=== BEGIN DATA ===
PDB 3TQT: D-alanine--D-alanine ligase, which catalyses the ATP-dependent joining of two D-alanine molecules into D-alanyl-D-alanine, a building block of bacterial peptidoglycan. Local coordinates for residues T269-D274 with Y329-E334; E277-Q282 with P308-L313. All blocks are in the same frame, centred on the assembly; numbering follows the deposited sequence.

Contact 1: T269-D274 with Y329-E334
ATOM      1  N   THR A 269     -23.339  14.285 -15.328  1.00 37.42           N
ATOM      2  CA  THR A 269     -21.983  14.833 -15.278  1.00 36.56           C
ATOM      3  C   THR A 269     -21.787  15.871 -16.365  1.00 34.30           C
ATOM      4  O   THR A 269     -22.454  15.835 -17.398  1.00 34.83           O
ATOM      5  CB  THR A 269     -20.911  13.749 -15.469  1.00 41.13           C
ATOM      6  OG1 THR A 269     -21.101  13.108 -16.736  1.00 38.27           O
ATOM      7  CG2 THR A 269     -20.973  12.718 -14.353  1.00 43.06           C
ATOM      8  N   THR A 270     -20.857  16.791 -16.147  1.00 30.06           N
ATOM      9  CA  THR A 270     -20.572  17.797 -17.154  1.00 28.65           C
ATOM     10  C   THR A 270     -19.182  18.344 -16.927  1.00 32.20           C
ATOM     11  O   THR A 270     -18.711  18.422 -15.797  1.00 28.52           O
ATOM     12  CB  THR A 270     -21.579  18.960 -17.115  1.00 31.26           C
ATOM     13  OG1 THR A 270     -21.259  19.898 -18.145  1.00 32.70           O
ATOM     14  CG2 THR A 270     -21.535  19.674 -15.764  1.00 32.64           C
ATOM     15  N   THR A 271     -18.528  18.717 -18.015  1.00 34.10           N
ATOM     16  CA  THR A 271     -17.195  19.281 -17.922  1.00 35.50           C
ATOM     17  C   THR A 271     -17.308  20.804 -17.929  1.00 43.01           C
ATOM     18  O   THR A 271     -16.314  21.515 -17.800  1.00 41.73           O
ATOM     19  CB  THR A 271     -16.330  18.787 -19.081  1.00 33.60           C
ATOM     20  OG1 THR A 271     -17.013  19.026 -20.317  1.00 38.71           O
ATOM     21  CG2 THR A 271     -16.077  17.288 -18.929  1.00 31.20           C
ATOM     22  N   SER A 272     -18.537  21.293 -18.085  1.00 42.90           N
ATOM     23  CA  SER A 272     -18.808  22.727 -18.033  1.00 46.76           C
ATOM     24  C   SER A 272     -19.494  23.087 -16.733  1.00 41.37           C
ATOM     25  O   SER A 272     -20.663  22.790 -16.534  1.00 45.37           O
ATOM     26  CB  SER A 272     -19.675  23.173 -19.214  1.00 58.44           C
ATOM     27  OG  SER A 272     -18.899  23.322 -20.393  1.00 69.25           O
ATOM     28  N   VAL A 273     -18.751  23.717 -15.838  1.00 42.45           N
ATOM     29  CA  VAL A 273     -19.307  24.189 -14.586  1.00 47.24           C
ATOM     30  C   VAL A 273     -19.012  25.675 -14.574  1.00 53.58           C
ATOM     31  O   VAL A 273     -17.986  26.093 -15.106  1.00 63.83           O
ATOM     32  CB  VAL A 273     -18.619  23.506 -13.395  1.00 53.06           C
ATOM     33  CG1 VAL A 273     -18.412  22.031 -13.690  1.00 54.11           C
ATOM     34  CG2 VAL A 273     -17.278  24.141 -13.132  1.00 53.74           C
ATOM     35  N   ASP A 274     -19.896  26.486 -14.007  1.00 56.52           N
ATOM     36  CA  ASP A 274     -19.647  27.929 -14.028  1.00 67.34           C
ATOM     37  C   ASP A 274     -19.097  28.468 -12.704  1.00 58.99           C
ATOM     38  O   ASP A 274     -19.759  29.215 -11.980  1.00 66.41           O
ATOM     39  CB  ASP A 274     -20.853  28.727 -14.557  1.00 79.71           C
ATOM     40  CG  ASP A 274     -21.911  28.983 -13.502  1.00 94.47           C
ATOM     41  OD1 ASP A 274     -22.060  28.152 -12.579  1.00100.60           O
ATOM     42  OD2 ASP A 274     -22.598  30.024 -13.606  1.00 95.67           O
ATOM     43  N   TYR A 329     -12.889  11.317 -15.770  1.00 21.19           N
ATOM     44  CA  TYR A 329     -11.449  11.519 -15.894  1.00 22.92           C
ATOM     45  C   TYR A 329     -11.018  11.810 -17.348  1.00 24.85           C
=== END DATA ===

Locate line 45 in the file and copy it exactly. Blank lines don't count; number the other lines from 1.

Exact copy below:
ATOM     43  N   TYR A 329     -12.889  11.317 -15.770  1.00 21.19           N